TPP Broad Agreement Reached
Ministers from the member countries negotiating the Trans Pacific Partnership free trade pact have reached a broad agreement.
The TPP negotiations began in 2010. A dozen countries involved want to liberalize trade around the Pacific Rim. They have been struggling to agree on eliminating tariffs on sensitive areas such as food, services and intellectual property. The 12 nations account for about 36 percent of the world's Gross Domestic Product.
Trade delegates have spent 5 years trying to create a free-trade zone around the Pacific Rim. Here's a recap of the main stages of the negotiations.
The TPP free-trade talks began in 2010 with 8 countries involved, including the United States and Australia. 4 more countries, including Japan and Mexico, joined the talks later, bringing the number of members up to 12 by 2013.
The gap between emerging countries and the US stalled talks.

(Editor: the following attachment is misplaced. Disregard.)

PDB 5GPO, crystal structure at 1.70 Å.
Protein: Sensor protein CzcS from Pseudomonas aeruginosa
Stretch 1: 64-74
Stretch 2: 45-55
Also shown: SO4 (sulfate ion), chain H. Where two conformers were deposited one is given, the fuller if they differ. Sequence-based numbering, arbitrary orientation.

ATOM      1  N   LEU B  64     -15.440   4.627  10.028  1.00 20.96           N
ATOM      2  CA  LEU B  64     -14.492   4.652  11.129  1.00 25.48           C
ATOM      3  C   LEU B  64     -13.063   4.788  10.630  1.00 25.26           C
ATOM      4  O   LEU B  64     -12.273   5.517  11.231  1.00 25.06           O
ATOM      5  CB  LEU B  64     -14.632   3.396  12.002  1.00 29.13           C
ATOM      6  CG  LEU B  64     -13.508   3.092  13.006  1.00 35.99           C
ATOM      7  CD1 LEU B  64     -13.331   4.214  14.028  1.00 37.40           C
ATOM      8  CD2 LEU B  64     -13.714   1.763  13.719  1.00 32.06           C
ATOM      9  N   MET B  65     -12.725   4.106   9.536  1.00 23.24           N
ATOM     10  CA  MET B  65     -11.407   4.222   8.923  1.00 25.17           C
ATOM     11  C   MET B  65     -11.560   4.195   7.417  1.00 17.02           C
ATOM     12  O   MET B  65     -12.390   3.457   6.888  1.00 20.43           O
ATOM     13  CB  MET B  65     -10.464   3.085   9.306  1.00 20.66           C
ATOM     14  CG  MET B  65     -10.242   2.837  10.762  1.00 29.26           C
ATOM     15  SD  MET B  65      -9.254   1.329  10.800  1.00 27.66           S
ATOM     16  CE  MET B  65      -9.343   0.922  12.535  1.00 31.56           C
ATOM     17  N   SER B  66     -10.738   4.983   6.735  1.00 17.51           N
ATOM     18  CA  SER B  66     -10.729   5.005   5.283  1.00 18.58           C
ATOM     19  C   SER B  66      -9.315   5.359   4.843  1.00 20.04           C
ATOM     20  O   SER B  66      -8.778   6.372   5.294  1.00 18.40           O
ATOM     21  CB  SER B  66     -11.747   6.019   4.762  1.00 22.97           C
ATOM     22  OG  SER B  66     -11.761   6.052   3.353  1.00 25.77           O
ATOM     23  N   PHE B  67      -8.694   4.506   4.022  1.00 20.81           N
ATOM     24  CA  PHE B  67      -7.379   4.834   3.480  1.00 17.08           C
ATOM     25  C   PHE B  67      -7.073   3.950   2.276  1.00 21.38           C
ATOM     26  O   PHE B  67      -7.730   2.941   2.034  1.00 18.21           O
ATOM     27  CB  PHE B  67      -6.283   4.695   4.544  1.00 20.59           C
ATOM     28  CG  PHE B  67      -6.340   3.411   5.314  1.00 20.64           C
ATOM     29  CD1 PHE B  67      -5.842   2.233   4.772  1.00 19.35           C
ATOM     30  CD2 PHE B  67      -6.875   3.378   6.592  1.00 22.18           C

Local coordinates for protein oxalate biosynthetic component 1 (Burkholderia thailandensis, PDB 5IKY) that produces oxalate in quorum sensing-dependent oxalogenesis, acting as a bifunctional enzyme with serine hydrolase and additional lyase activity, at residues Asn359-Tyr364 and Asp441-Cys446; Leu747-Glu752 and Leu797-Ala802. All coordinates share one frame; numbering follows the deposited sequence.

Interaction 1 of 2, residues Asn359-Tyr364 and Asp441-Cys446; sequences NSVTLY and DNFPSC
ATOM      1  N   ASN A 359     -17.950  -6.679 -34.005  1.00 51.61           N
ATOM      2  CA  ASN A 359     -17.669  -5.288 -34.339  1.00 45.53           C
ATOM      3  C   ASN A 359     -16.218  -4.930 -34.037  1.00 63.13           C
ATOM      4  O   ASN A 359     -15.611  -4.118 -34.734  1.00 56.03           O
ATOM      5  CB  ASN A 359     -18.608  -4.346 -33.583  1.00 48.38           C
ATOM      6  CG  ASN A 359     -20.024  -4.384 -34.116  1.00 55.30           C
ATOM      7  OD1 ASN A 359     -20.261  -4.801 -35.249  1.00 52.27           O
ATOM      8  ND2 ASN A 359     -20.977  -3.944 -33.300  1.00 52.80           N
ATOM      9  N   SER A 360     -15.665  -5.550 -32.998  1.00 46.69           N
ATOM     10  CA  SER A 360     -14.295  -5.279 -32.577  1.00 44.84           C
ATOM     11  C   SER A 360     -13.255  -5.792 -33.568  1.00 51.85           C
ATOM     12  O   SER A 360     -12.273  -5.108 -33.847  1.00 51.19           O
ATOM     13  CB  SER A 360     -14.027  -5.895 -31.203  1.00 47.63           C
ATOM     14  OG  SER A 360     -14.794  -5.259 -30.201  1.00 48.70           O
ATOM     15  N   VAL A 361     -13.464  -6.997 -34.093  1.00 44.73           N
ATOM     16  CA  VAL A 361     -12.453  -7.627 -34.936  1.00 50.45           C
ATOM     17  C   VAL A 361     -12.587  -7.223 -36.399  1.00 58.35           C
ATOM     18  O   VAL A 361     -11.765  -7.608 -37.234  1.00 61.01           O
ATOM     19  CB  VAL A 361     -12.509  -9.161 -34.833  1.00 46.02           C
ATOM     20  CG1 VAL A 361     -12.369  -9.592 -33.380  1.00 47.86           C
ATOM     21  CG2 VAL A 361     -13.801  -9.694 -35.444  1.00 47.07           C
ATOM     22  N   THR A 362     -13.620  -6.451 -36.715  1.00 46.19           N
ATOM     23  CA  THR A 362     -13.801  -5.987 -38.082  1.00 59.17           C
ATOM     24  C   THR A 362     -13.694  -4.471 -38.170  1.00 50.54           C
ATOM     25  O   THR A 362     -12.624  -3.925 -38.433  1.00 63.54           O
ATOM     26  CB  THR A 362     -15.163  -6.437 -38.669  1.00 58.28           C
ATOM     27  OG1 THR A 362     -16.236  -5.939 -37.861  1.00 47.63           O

But in April 2014, the Americans changed their position on tariff elimination. They accepted the principle that nations could maintain tariffs at a certain level.
Negotiators from economic giants Japan and the US even seemed set to achieve a breakthrough over tariffs on beef and pork.
But the talks ran out of steam because of the US mid-term elections last November. President Barack Obama decided to devote his time to campaigning for his party.
After the election, Obama set his sights on passing a bill that would give him the authority to fast-track trade deals.
Without this bill, the US Congress could interfere with what member countries agree to in the negotiations. But, it was tough going. After a drawn out debate, the bill finally passed Congress in June, paving the way for a ministerial meeting.